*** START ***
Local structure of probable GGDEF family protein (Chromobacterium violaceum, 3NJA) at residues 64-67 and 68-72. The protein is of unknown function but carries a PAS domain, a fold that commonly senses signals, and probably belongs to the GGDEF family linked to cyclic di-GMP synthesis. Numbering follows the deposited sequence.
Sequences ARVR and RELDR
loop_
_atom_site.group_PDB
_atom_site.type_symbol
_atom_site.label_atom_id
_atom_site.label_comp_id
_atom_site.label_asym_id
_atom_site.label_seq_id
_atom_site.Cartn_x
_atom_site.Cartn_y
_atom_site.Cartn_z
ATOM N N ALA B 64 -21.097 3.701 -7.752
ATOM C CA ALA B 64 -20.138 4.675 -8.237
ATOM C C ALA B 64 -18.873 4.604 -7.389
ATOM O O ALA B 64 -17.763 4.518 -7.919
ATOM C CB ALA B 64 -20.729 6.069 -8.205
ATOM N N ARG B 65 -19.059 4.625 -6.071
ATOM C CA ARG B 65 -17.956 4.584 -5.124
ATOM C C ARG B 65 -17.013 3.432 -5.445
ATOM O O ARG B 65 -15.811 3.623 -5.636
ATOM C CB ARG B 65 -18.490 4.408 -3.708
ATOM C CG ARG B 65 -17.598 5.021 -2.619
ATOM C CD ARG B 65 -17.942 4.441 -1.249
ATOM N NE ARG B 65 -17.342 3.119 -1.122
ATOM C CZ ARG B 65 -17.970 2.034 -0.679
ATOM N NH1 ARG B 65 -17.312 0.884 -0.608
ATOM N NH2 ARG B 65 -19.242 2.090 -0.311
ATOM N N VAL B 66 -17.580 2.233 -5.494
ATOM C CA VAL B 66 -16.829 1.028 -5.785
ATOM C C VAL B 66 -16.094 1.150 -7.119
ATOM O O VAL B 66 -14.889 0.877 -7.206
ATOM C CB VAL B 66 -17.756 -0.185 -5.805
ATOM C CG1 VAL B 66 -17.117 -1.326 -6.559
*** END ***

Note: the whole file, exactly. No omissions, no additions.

Local structure of probable GGDEF family protein (Chromobacterium violaceum, 3NJA) at residues 64-67 and 68-72. The protein is of unknown function but carries a PAS domain, a fold that commonly senses signals, and probably belongs to the GGDEF family linked to cyclic di-GMP synthesis. Numbering follows the deposited sequence.
Sequences ARVR and RELDR
loop_
_atom_site.group_PDB
_atom_site.type_symbol
_atom_site.label_atom_id
_atom_site.label_comp_id
_atom_site.label_asym_id
_atom_site.label_seq_id
_atom_site.Cartn_x
_atom_site.Cartn_y
_atom_site.Cartn_z
ATOM N N ALA B 64 -21.097 3.701 -7.752
ATOM C CA ALA B 64 -20.138 4.675 -8.237
ATOM C C ALA B 64 -18.873 4.604 -7.389
ATOM O O ALA B 64 -17.763 4.518 -7.919
ATOM C CB ALA B 64 -20.729 6.069 -8.205
ATOM N N ARG B 65 -19.059 4.625 -6.071
ATOM C CA ARG B 65 -17.956 4.584 -5.124
ATOM C C ARG B 65 -17.013 3.432 -5.445
ATOM O O ARG B 65 -15.811 3.623 -5.636
ATOM C CB ARG B 65 -18.490 4.408 -3.708
ATOM C CG ARG B 65 -17.598 5.021 -2.619
ATOM C CD ARG B 65 -17.942 4.441 -1.249
ATOM N NE ARG B 65 -17.342 3.119 -1.122
ATOM C CZ ARG B 65 -17.970 2.034 -0.679
ATOM N NH1 ARG B 65 -17.312 0.884 -0.608
ATOM N NH2 ARG B 65 -19.242 2.090 -0.311
ATOM N N VAL B 66 -17.580 2.233 -5.494
ATOM C CA VAL B 66 -16.829 1.028 -5.785
ATOM C C VAL B 66 -16.094 1.150 -7.119
ATOM O O VAL B 66 -14.889 0.877 -7.206
ATOM C CB VAL B 66 -17.756 -0.185 -5.805
ATOM C CG1 VAL B 66 -17.117 -1.326 -6.559